Coffee and Pastries: 10/10
Halfway between the stretch of highway connecting Kumeu and Albany, the Coatesville markets are the largest farmers markets I’ve been to in Auckland, despite being so out of the way. Hosting over a hundred vendors, the food trucks, handmade crafts and live music tempts large crowds from the inner city. It’s unlikely as a student you’ll be dishing out any money, as the varnished woodworking pieces, pottery and greenstone jewellery is more to attract high-end buyers—the people in Coatesville are very rich. The range of food trucks is guaranteed to please, with what Jess describes as ‘artisan’ foods, as well as ethnic cuisines, and market favourites. My mantra is: you know a market’s gonna be good if Double Dutch Fries are there. Except when they’re parked on Alfred St. Final word of advice though – do be prepared to bring a gold coin, as the scouts manage the closest carpark as a fundraising activity. Wilson Parking would be proud. – Brian
Random cute crafts that you don’t need: 8/10
When you work right next to a farmers market, you’re basically living the Taylor Swift small country town fantasy. The Catalina Bay Farmers Markets are the best farmers market to have a camera crew following you wearing a silk scarf and linen shirt. They run every Saturday and Sunday featuring a set rotation of independent vendors ranging from the honey man (who literally pops in next door for a beer after) to some of the best customisable vegan falafel breakfasts. If you’re familiar with Sweet As Crepes then you’re in for a familiar sight but there’s also a artisan cheese stall, specialist butcher stall and two handcrafted bakery sections that all look like they’re from a studio ghibli movie. Note of warning: there’s some absolutely bonkers construction going on so save yourself the impossible parking mission and catch the ferry in. – Sophie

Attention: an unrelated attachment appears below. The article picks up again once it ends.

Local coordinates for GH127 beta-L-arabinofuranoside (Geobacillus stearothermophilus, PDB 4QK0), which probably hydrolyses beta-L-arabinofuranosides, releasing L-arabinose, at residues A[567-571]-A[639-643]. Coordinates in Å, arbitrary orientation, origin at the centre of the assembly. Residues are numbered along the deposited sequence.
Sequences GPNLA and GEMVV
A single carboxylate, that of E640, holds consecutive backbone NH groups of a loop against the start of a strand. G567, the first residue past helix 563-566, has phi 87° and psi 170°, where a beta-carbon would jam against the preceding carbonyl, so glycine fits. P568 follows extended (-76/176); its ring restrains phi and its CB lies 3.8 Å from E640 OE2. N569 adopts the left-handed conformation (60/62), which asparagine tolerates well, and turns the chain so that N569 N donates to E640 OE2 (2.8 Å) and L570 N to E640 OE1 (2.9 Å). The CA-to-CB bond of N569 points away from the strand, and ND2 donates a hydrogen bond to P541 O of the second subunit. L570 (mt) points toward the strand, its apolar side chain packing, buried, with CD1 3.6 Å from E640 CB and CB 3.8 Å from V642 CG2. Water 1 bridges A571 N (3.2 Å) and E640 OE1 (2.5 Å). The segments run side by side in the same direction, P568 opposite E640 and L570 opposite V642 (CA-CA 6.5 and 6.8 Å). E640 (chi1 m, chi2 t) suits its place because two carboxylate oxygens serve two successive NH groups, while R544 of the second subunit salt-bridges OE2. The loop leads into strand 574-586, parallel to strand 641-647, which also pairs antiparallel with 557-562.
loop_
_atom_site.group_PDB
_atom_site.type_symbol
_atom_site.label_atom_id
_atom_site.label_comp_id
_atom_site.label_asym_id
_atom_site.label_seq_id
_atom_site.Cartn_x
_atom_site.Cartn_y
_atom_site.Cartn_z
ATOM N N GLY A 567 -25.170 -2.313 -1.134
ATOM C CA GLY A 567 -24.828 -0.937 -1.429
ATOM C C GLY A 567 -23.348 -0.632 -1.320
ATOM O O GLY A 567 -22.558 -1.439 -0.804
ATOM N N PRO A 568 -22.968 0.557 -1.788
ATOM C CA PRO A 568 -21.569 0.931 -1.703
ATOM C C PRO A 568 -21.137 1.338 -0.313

4kg of a cheese you don’t know how to pronounce: 9/10